The ’86 Giants were the first team to make it to Washington. When the Giants won again after the 1990 season, they didn’t visit. The early stages of the first Gulf War were unfolding.

The ’98 Broncos didn’t get to visit President Clinton who — in early 2000 — was grappling with impeachment exercises after the Monica Lewinsky affair.  And the ’99 Rams also didn’t visit Clinton who was trying to broker peace in the Middle East.

War stopped the 2002 Buccaneers from going to Washington as well with the invasion of Iraq.

Now though, after two years with no visit and the conversation around whether or not to go if invited remaining a divisive topic, it seems like post-championship White House visits are entering lame duck status.

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Donald Trump credits himself for Red Sox hot streak after White House visit

Donald Trump credits himself for Red Sox hot streak after White House visit

The Boston Red Sox played some inspired baseball this weekend against the Seattle Mariners.

Inspired, perhaps, by the President of the United States?

That's what the President of the United States seems to think. Following Boston's sweep of the Mariners, Donald Trump drew a correlation between the Red Sox's visit to the White House on Thursday and their current torrid pace.

It's true the Red Sox haven't lost since their squad -- minus Alex Cora, Mookie Betts, David Price, Xander Bogaerts and several others -- shook Trump's hand on the South Lawn.

It's also true they've played just three games since Thursday and been scorching hot well before visiting Washington D.C., going 8-2 in their previous 10 games before Thursday.

But if Trump wants to take credit for the turnaround of the 2019 Red Sox, so be it. He'll just give fans an easy scapegoat if things go south again.

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Steve Pearce laughs off Trump's snafu: 'It's OK. He's the president'

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USA TODAY Sports photo

Steve Pearce laughs off Trump's snafu: 'It's OK. He's the president'

BOSTON -- So it turns out Donald Trump isn't completely up to speed on Steve Pearce's 2019 season.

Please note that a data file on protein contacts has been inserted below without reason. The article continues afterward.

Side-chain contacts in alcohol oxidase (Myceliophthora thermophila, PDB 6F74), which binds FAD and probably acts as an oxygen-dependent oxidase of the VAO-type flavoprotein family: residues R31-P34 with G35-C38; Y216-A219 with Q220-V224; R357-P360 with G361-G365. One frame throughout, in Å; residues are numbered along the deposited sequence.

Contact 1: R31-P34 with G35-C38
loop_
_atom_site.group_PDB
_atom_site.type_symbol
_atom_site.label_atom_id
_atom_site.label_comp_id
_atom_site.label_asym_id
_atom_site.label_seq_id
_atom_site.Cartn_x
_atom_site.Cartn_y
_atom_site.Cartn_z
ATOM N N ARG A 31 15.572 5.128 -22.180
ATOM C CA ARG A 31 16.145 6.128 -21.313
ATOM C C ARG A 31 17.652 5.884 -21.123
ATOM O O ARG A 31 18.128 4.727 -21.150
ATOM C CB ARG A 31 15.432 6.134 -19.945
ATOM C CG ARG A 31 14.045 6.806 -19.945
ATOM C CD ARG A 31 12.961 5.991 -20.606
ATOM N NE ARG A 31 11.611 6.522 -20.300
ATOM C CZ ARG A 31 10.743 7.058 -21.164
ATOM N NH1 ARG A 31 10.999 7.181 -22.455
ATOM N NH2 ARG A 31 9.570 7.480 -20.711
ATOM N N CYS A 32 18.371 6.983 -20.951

That's OK with Pearce, who still can't believe all of the individual attention he received when the Red Sox were honored at the White House on Thursday.

Standing on the dais to the President's left, Pearce was name-dropped multiple times during the ceremony -- including one moment that provoked some cringes when the President assumed the World Series MVP had carried his October momentum into this season.

"You're doing well this year?" Trump asked. "Pretty well this year, right? Huh? He's doing well this year. When it counts, he does really well. Those are the ones we really like, huh?"

It was a nice sentiment. Unfortunately, Trump voiced it with Pearce locked in a season-long slump and hitting just .111. Pearce isn't sweating it.

"It's OK. He's the President," he told NBC Sports Boston with a laugh. "He's got a lot on his plate."

Pearce was good-humored about the minor snafu.

"I'm sure if he would've known, he probably would've been like, 'Hey, keep it up,'" Pearce said. "But I like how he followed it up. 'Hey, you step up when it matters,' and I was like, 'Yeah!'"

Pearce's slow start is no laughing matter, not with rookie Michael Chavis hammering the ball and needing a spot in the lineup, possibly by taking the right-handed at-bats that were supposed to be Pearce's at first base.

But the 13-year veteran hasn't lasted this long because he lacks confidence, and sometimes the tiniest spark can ignite a player. Maybe Pearce could even experience a Trump bump.

"It's going to come back," Pearce said. "It's going to. I've been playing this game my whole life. It's funny how it happens. Even the President knows. Baseball comes around. If not now, you'll do it later."

As for the visit itself, count Pearce among the players who considered it a great honor, despite the furor that seems to accompany all things Trump.

"It was definitely really cool," Pearce said. "It's a once-in-a-lifetime opportunity. For him to say my name was neat. He reaches back and he acknowledged me during the speech and I shook his hand, that's cool that he gave us the time."